FIND AN EVENT ACT NOW

STAND AGAINST RACISM 2019

April 30, 2019 – Stand Against Racism event at YWCA Glendale. The event provided safe and non-judgmental space for honest, reflective conversation with members of the community, including faith leaders from Glendale, Hollywood and Inglewood, and Los Angeles neighborhood council members from the foothills communities.The evening began with networking with local residents with opportunities for them to publicly join our pledge to Stand Against Racism.

We then transitioned into the program by having a “fishbowl” discussion with our speakers. Fr. Vazken Movsesian of the Western Diocese of the Armenian Church, Rev. Sherri James of UP Church, Rev. Todd Leonard of Glendale City Church, Shant Sahakian of the Glendale Unified School District Board of Education, and Dannielle Johnson, CEO, of Donut Socialite. The conversation touched on topics such as Glendale’s racial history as “Sundown” town, fostering racial and ethnic unity in our schools, racial reconciliation and healing, and how to create racial and ethnic unity.

sar2.jpg

In the second part of the evening, participants were invited to join in on the conversation to reflect and talk about the difficult issues–all in the spirit that we are all fellow journeyers. As such, we also reminded ourselves, though it’s hard to remember sometimes, that we are more similar than we are different. Through this exercise we discussed how individual and institutional racism impacts us all, but we also explored ways to promote greater appreciation of racial and ethnic unity, and respect for diversity.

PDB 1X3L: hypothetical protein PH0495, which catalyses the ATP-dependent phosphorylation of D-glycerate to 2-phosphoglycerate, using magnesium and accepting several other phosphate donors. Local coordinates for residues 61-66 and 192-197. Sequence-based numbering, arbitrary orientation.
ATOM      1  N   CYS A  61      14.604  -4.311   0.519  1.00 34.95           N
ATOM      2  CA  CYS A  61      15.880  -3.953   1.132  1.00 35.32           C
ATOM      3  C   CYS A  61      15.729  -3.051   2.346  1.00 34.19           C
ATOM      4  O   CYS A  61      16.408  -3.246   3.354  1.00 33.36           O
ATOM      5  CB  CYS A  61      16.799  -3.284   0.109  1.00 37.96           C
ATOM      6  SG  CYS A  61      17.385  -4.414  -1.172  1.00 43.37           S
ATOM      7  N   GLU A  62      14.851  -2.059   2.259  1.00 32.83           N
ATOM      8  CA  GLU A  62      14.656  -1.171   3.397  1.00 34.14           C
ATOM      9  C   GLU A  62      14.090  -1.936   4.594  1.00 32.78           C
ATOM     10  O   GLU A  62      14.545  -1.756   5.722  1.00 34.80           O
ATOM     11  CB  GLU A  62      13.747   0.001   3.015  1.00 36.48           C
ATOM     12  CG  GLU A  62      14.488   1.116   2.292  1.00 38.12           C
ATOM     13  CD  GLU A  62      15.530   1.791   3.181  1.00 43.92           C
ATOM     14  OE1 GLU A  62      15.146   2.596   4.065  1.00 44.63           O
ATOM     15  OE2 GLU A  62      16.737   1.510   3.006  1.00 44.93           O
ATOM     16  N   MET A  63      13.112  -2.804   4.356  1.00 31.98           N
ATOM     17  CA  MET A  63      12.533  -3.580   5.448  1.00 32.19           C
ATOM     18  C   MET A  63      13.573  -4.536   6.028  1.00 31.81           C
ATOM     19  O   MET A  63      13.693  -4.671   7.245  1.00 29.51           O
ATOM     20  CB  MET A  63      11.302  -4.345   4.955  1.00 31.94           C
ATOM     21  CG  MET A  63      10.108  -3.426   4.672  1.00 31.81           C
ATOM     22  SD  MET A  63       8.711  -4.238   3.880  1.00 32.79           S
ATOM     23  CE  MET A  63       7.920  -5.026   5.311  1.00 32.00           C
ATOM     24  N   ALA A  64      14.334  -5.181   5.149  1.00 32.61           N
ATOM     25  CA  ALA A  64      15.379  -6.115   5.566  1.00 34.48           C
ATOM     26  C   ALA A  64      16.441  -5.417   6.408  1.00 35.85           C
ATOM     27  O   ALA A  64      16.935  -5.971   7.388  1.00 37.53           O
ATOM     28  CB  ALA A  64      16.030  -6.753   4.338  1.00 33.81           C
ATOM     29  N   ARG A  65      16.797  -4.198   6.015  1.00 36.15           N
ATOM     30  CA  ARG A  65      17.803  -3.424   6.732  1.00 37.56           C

SAR 2019

Lastly, participants were asked to place on the wall their personal actions and actions they’d like to see YWCA take–in order to reaffirm our collective and individual commitments to #StandAgainstRacism.

RESOURCES

YWCA Minneapolis Inc.lude™ Diversity and Inclusion Consulting 

YWCA San Diego Racial Justice Training Manual 

YWCA SF-Marin Inclusion Inventory and Racial Justice Library

YWCA Charleston Racial Justice Resource List